This Sunday in Baptist History
American Baptists were introduced to their missionary responsibilities in West Africa through the thousands of slaves who had been kidnaped and brought to this country from that region. Many of the people carried here brought with them the pagan witchcraft of their forefathers, but by the grace of God, while in their servitude, some were saved.
In 1821, two freed slaves, Lott Carey and Colin Teague were ordained by the First Baptist Church of Richmond, Virginia and sent with their blessing to minister in Monrovia, Liberia. They were the first of many missionaries to West Africa. When Teague left the mission, Carey was joined by another former slave, Colston Waring. Carey not only preached the gospel, but was made governor. However on November 8, 1828 he died from injuries sustained in an accident.
On this day (Jan. 24) in 1826 Calvin Holton, the first white man was appointed as a missionary to the region. After arriving in Africa he lived only a few months before the heat and disease of the region took his life.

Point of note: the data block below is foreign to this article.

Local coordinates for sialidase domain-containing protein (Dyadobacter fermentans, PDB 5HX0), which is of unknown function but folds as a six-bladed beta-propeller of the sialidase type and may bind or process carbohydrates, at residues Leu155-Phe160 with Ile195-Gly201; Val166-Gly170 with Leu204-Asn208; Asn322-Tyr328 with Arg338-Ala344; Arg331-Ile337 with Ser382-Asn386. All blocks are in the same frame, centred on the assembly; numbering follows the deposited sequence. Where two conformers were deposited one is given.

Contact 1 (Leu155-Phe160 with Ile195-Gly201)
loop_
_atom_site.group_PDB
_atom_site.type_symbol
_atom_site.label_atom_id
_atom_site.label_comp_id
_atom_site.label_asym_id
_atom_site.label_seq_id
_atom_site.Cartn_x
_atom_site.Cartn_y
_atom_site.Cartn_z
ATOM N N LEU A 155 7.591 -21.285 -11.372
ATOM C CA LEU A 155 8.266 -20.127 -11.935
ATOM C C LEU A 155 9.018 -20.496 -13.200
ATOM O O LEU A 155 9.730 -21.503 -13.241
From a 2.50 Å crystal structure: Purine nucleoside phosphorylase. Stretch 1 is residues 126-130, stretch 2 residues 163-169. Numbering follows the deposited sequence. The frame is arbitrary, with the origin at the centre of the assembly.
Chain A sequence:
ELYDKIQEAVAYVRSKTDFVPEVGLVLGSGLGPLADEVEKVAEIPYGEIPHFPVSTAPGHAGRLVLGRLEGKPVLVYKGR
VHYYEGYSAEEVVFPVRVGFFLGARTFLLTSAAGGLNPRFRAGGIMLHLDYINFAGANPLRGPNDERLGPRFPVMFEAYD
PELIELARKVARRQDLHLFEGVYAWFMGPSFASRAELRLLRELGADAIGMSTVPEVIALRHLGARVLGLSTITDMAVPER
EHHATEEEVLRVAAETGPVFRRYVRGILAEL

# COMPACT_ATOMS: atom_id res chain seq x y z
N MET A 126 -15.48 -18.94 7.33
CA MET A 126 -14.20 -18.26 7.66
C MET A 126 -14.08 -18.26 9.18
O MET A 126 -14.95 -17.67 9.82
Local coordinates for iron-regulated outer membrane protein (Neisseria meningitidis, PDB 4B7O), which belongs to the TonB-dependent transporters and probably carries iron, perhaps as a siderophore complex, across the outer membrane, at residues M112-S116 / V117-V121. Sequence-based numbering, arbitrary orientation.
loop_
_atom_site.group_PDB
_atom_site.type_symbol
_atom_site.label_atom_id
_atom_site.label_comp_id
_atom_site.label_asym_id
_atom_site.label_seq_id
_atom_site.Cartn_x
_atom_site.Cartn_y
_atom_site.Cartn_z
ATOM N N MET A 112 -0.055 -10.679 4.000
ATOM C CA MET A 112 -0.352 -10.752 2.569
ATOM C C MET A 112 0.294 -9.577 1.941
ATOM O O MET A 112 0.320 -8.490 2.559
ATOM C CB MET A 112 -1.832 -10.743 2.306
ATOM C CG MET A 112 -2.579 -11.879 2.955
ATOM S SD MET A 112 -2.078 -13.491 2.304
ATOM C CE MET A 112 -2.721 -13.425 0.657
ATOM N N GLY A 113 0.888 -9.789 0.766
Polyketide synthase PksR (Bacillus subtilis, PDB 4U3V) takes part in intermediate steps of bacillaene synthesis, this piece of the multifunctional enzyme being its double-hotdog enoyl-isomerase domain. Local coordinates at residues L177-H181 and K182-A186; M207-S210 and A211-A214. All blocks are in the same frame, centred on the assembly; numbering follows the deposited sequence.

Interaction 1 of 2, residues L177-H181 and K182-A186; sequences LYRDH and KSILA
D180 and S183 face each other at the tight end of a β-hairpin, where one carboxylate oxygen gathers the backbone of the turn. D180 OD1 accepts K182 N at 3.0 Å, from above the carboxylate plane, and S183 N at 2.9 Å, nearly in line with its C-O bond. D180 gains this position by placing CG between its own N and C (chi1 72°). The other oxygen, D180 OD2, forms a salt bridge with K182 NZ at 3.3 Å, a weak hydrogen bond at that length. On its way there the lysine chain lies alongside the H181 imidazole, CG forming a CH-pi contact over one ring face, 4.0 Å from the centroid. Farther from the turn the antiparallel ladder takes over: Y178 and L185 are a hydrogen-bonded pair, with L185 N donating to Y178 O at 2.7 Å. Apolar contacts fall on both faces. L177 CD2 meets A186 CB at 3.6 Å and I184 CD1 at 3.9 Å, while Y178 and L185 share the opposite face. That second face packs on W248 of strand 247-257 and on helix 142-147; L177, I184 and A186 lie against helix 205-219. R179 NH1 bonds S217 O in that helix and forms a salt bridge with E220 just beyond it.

The missionaries continued to come. In 1835 William Milne and William Crocker and their wives arrived. Within a month Mrs. Milne died of a fever, and the others were so ill, their lives were in jeopardy. Even then Bro. Crocker wrote to a friend, “You ask whether I am not by this time, sorry I came to Africa. I can truly answer, ‘No.’ Every day I bless God for bringing me hither.” Two years later his health forced him to temporarily return home. But others continued to step forward as missionary volunteers. The Clarkes arrived in 1837, Rispah Warren in 1839, the Fieldings in 1841 and J. C. Minor in 1842.
In 1840 Bro. Crocker married again, but before the year expired this lady also passed away. The Fieldings both died within six weeks of their arrival. After Brother Crocker came home to regain his health, he returned in 1844. Then a few months later, the day after preaching from, “I have fought a good fight,” he also died.
Other missionary agencies such as the Livingstone Inland Mission lost eleven missionaries to disease. And the English Baptist Mission in West Africa gave up thirty-three men and sixteen women to death in their service of Christ.
Missionary work is often costly – not only in finances but in personnel. But remember, whateveris given to Christ is never truly lost – even our lives.